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Yea. There is some fear of the book being stolen during the transfer? Or to track where the book is going? It is the publisher that requires it. The library chat seems that they were willing to jump through that tiny loop to get more books. Several of the big publishing houses have been very reluctant to offer libraries eBooks. This seemed a small enough requirement.
Date Posted: 9/13/2012 11:04 AM ET
Member Since: 8/21/2006
Posts: 173
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"Yes, it's an Overdrive library- FLP to be exact. So instead of downloading to Adobe Digital and then transferring via USB like I do for the Nook, for a Kindle, Overdrive autosends to Amazon and then it downloads from your Amazon account? Is that right? And what would be the reason some publishers make you hook up your Kindle to your computer and download via USB?"

I have the basic Kindle (would love to upgrade to a Kindle Fire at some future point).  Our library also has Overdrive.  After you check out your book,  it should appear on your Kindle.  You do not need the USB, except if you check out a "Penguin" book, and those have a warning in red, on the Overdrive site, to tell you that you have to use the USB cord.  For instance, "The Help", is published by Penguin, so that one need the USB cord.  If the book does not come to your Kindle, even after you use the sync button, then just go to your Amazon account, at Manage your Kindle, and then click on the Download the book, to your Kindle, and then it will appear on your Kindle.  So, no USB cord except for "Penguin Publishing".  I have no idea why Penguin has this extra step and neither do our local librarians.  I hope this helps.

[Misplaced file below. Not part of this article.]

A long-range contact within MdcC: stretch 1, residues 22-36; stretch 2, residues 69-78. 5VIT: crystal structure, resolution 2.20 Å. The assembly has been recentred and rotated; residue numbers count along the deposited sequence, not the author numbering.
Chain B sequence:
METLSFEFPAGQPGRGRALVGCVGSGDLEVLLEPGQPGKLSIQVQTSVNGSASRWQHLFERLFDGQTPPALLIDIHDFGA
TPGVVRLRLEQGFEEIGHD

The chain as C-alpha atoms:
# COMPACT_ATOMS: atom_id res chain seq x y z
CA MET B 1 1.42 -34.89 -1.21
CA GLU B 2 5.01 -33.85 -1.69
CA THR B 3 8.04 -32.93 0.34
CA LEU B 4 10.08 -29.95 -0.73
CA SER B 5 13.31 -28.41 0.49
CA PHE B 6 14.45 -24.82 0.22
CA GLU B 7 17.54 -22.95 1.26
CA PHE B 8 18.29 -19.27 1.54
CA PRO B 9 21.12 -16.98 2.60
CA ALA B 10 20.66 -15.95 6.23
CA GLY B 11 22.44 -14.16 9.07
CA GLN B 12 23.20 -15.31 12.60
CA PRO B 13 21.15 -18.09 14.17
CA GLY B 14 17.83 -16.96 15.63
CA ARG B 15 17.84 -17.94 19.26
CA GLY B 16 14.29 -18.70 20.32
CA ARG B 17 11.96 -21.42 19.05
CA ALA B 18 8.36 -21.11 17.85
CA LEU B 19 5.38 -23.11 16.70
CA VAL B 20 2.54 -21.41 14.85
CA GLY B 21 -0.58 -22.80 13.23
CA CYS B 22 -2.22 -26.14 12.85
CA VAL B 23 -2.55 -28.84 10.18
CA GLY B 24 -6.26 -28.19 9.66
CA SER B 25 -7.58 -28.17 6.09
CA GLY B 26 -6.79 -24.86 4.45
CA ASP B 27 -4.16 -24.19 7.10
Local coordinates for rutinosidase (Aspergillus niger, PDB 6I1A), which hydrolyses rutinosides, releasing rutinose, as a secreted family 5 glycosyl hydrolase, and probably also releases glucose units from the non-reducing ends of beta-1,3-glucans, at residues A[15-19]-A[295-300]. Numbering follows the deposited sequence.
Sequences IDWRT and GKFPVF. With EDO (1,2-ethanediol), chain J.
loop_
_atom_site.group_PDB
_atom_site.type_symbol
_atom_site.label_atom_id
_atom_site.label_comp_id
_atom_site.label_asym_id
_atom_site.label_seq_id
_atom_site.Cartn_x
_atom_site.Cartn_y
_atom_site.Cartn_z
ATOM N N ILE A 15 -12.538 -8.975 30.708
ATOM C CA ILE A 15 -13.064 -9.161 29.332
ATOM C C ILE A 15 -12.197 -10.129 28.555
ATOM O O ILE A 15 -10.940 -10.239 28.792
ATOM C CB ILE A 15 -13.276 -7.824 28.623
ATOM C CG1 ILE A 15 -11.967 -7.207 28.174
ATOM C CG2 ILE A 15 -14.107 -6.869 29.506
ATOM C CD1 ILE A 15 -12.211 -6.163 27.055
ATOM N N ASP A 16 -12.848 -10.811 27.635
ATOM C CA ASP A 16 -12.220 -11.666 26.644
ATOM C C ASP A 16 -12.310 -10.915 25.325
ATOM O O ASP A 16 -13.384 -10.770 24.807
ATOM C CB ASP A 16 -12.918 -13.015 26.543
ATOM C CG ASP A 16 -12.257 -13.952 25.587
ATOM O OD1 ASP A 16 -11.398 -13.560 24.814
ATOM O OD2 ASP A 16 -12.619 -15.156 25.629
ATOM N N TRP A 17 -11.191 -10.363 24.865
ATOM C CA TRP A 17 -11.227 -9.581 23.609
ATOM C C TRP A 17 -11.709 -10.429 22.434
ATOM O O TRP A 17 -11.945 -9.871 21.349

Chris

PS  You do not use Adobe Digital at all with the Kindle--that is for the Nook.

Date Posted: 9/13/2012 12:52 PM ET
Member Since: 10/13/2007
Posts: 36,445
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Kindle is MUCH easier to use with overdrive then the Nook.  
He should check out what books are on offer at the moment and see if they are anything he will read as not all books are offered or can be offered. Half the books I want are not offered yet on overdrive :(

Basically you go to your libraries overdrive page, find an ebook you want, you click  Add to book bag, next to the Kindle version, then click proceed to check out, usually then prompts you to sign in with your library card number,  then it tells you how many days you can check it out for (some libraries have multiple days.), click on confirm check out, there will now be a button that says "get for kindle".. it will take you to the amazon page where you click "get library book", you then sign into amazon, and choose what device it downloads to, click continue and  Book HAS been sent via wifi to your kindle. 
 Then if its a book that has to go via USB.  insert USB cord and click download now.

Thats how it's down, the book will stop working and then delete itself when the due date passes. You will get a note saying that happened on your kindle.

Date Posted: 9/13/2012 8:46 PM ET
Member Since: 7/19/2008
Posts: 15,471
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Many versions of Overdrive have a search just Kindle books option. To get an idea which books are available.